I spent a good portion of last week pondering the Kingship of Jesus in preparation for last Sunday’s message. At the most basic level, the Gospel is that Jesus came as a King to announce the arrival of his Kingdom. People could get on board with that Reality or not, but he said in no uncertain terms that failure to submit to him would result in death and/or being cast into outer darkness/ the lake of Fire (see Luke 19:27 for the clearest example). It is True that Jesus is much more than a King, that the Gospel talks about other issues besides God’s Kingdom, but even a cursory read through of the book of Acts reveals that it is the message of Jesus as King of the Earth and Judge of the Living and the Dead that provoked repentance and conversion, nothing else. To be quite blunt, the Apostles didn’t walk into a pagan city, say “Jesus loves you” and have thousands of people submit their lives to Christ. Through powerful words (and even more powerful actions) the Disciples argued and demonstrated that Jesus was indeed the one God had chosen as King by raising him from the dead and that they were Jesus’s delegated authorities on the Earth. It is True that Jesus loves us and died for our sins because of that Love. It is equally true that he is a King who demands obedience from his followers. In fact, to love him is to be obedient to him and to disobey is the same as not loving him (John 14:23-24).
The Church is an army
If Jesus has delegated the forceful advancement of his Kingdom on the earth to the Church (Matt. 11:12 and Matt. 28:16-20) then that makes the Church an army. Just as the Marine Corps is not the government of the United States, but a representative thereof, carrying out the will of our Commander in Chief and advancing the interests and ideologies of the American people throughout the world, so too the Church is the organization designed to advance the Kingdom of God and the will of our King on the Earth.
This has a number of implications for us as followers of Jesus, but I’m going to hone in on my call as a Pastor. Biblically speaking, my job is to work in conjunction with other leaders in order to “equip the saints for the work of ministry”(Eph. 4:12). To carry on with the army metaphor, I need to teach the recruits how to identify the enemy and dispatch them, stay in formation and achieve the objectives of the mission, make sure no one gets left behind and develop people’s specialities so that we have the right people for the right job. (I’m not an army man so my list is far short of what actually happens, I’m sure.)
Let’s take target practice for an example.
What were to happen if a batch of new recruits went down to the firing range and the drill instructor said, “Wait. I know this is hard, so let me do it for you.” The instructor then proceeded to fire every shot for each recruit. Sure, the targets would display the work of an expert marksman, but the instructor would be exhausted and the soldiers still untrained. What happens when they are deployed? The instructor can’t take every shot for them — they need to learn to do it for themselves. They need to be equipped or else they are done for.
Equipping not Enabling in Pastoral Ministry
As clear as that seems in the Army, when we switch domains and start talking about the Church, things get fuzzy for some reason. Broadly speaking, Pastors are trained to enable people. We are trained to take away pain, to shepherd people and care for them, to speak reassuringly and to come running when we are called to do battle with darkness. Pastors are good at this kind of work and well loved for it. Even better, by enabling people rather than empowering them, we have excellent job security.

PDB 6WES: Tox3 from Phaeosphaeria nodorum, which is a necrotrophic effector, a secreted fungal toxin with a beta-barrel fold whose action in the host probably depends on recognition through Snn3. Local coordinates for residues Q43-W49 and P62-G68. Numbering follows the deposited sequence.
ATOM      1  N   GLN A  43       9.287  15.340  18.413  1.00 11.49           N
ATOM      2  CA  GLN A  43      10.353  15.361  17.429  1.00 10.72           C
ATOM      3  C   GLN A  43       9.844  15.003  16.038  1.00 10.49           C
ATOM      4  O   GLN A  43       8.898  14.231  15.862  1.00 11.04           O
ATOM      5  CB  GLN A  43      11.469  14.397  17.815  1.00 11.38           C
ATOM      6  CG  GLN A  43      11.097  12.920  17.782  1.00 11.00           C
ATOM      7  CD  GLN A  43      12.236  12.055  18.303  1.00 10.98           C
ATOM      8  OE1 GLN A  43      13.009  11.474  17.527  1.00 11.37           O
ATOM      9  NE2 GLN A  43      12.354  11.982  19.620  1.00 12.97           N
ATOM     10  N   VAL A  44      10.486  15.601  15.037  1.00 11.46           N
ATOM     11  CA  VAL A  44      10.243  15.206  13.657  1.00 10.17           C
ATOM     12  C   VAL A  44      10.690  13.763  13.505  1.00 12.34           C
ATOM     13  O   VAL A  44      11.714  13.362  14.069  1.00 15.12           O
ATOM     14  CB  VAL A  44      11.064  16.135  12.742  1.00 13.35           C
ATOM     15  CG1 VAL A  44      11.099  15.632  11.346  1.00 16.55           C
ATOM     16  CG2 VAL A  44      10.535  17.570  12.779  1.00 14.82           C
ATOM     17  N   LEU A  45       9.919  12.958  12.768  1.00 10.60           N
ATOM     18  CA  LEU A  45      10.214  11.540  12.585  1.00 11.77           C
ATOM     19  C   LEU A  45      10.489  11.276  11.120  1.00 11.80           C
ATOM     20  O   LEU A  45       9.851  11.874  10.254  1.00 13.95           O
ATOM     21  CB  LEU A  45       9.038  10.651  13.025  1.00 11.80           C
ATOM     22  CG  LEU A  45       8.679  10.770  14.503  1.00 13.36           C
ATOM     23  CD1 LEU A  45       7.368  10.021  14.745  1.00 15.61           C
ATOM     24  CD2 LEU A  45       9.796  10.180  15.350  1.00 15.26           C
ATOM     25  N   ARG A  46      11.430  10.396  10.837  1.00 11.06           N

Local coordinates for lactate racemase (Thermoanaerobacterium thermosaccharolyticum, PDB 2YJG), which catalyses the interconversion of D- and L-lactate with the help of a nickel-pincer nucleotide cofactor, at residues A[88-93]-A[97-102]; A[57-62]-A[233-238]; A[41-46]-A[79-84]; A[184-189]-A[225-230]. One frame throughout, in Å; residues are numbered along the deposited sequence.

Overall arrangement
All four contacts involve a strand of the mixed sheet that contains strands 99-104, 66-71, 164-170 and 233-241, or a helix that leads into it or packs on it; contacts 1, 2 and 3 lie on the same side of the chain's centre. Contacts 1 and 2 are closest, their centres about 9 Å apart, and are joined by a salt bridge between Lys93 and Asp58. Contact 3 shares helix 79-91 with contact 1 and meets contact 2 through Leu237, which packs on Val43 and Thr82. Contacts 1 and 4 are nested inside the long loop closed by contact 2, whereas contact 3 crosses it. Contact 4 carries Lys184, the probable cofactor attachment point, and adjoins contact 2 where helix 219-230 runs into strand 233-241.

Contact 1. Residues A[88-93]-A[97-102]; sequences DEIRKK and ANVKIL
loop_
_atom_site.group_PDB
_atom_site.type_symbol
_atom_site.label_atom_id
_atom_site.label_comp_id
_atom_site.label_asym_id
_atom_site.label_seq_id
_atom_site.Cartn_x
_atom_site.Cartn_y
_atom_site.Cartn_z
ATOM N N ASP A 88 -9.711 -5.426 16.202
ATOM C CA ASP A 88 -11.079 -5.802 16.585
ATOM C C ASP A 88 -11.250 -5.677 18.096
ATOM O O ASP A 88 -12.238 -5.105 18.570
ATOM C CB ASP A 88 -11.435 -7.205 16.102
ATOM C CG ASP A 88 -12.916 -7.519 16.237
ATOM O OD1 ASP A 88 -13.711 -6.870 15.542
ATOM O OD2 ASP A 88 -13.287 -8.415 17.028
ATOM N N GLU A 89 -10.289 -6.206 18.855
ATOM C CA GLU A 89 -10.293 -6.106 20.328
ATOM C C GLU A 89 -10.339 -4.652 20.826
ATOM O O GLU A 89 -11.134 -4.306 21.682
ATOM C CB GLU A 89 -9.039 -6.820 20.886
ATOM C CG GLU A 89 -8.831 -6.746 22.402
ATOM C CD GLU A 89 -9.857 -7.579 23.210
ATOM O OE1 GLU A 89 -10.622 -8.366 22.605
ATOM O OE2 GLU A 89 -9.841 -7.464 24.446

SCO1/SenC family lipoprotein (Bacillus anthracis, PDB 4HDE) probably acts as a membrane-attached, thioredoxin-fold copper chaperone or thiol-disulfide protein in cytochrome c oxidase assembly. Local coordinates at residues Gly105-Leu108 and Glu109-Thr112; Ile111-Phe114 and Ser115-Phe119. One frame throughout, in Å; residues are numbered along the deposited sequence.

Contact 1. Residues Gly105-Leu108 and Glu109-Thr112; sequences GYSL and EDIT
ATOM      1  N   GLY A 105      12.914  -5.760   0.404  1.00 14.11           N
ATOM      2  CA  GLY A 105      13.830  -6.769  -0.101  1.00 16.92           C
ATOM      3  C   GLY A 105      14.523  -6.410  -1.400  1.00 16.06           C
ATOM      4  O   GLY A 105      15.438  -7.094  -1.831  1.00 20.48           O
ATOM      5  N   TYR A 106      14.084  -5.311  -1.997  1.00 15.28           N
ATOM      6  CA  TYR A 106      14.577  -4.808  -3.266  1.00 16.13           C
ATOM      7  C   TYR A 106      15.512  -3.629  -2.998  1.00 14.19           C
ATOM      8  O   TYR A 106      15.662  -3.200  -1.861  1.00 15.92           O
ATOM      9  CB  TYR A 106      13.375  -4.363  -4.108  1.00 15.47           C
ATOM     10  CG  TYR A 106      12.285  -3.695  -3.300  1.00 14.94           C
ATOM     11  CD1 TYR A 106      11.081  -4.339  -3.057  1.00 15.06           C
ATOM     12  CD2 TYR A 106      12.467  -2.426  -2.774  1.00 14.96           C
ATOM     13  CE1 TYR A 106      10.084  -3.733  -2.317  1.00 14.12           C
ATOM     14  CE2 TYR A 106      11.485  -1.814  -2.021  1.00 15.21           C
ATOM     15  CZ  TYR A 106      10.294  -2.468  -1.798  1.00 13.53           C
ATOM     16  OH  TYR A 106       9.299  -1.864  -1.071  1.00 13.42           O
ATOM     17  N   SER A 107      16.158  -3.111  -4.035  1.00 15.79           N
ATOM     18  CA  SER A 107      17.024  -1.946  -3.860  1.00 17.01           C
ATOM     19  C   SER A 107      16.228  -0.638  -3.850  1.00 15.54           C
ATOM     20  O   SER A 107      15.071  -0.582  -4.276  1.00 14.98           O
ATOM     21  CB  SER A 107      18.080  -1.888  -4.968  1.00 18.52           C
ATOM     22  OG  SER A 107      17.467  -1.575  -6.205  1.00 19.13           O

I’ve been as guilty of enabling people as anyone I know. My desire is to care for people, but this past week of reflection has revealed that I tend to be short sighted in my approach. When people ask me a question that is in the Book, it is easier to tell them a straight answer than to suggest they take the time to find it for themselves. (After all, I’m trained and paid to know the answer, right?) But I’ve come to realize that teaching people to be Biblically literate, to teach them how to find answers for themselves is much more important than giving them the right answer.
A more difficult example would be when someone comes to me asking about divorce. What should they do? Well, the truth is, the Bible has stories on both sides. David fled from abusive authority and broken covenant while God told Hagar to return to an unhealed and abusive authority because God had more he wanted to do there. And so, the only thing I can do responsibly is to turn things back on them and, after explaining the Principles of the two stories above, ask them which Principle applies. They have to make the decision after talking it over with Papa. It isn’t compassionate or loving for me to tell them to bail if God wants them to stay. (To be gut level honest, I cringe while I write this even though I know it is the Truth, but that is due to my sin and immaturity. I’m not more compassionate than God and God definitely commanded Hagar to return to an abusive relationship.) That story and Principle may not apply to 99.9% of cases, but it does apply to someone or else it wouldn’t be in there. In cases like this, I can’t give someone a straight answer. I can only explain Principles and then point them back to Papa. For some reason, that is exceptionally difficult for me to do – I feel like I wasn’t helpful or kind, but it is the right response nonetheless.
The place I am growing into is going to require me to become much more skilled at equipping instead of enabling. I’m going to have to learn a new way of communicating and I will need an extensive overhaul of my internal belief structure. But if I am going to become the person I want to be and lead God’s people where he wants them to go, then I’m going to have to belly up to the bar and suck down some strong medicine.
Wish me luck.